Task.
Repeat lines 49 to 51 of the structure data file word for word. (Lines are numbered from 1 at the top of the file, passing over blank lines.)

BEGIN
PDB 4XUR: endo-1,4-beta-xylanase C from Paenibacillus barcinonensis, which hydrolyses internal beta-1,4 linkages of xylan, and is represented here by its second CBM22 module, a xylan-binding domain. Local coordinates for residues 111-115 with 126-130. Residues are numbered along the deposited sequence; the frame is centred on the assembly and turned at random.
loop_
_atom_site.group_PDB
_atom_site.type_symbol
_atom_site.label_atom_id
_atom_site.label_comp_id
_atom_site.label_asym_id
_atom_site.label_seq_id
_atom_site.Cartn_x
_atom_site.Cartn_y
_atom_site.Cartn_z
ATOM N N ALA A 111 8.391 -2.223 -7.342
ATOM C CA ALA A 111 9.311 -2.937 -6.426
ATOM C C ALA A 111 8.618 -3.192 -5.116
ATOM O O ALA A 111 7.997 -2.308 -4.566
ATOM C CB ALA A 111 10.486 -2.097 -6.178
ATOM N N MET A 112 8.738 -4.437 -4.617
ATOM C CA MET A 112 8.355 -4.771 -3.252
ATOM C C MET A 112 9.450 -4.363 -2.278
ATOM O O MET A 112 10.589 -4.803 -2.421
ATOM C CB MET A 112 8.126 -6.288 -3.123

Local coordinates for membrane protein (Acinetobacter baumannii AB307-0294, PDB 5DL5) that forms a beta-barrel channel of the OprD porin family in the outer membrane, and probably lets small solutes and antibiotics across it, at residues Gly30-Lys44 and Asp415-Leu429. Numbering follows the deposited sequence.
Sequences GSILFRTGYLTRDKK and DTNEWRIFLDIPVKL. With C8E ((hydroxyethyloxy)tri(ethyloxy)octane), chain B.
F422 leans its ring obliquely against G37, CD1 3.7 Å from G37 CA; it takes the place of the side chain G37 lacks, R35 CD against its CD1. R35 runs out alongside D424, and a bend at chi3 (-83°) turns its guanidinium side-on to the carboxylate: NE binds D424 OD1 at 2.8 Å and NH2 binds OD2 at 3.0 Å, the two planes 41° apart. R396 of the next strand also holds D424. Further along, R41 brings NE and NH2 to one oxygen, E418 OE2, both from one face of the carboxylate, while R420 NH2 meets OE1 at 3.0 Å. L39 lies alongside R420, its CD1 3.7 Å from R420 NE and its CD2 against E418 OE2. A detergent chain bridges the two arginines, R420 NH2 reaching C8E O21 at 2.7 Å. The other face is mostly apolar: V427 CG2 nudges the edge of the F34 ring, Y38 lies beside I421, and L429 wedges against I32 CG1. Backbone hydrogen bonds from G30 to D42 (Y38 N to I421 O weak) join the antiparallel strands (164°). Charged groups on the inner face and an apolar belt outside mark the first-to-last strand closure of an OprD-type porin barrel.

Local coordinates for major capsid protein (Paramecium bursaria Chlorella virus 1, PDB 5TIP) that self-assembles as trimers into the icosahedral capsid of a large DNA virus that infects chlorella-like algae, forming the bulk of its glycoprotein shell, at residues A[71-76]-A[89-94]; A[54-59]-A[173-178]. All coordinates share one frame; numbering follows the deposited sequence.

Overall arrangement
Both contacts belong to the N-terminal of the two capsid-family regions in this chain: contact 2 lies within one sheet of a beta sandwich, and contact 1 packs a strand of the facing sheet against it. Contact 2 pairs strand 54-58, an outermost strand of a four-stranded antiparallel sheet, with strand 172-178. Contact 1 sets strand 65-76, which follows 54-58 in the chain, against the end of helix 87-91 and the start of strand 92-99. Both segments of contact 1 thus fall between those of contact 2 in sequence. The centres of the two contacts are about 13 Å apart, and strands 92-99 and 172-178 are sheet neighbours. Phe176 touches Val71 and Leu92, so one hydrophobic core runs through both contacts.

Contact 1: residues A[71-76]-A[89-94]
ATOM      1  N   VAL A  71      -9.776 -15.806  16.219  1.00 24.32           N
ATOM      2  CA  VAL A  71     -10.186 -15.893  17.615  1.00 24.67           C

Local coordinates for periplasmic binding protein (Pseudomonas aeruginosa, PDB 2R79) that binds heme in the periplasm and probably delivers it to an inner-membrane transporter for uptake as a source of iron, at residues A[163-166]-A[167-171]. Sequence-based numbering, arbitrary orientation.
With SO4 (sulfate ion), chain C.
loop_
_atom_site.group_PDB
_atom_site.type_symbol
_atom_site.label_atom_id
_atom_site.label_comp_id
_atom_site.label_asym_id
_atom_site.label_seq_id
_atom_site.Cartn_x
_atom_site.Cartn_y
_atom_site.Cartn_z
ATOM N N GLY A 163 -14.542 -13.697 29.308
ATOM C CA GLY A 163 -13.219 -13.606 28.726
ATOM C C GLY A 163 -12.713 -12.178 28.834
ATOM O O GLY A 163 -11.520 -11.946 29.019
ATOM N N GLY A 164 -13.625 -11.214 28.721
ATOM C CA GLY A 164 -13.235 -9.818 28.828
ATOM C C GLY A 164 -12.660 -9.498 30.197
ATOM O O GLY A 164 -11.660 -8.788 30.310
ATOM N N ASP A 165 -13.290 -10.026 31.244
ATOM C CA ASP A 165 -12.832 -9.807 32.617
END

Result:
ATOM C C GLY A 164 -12.660 -9.498 30.197
ATOM O O GLY A 164 -11.660 -8.788 30.310
ATOM N N ASP A 165 -13.290 -10.026 31.244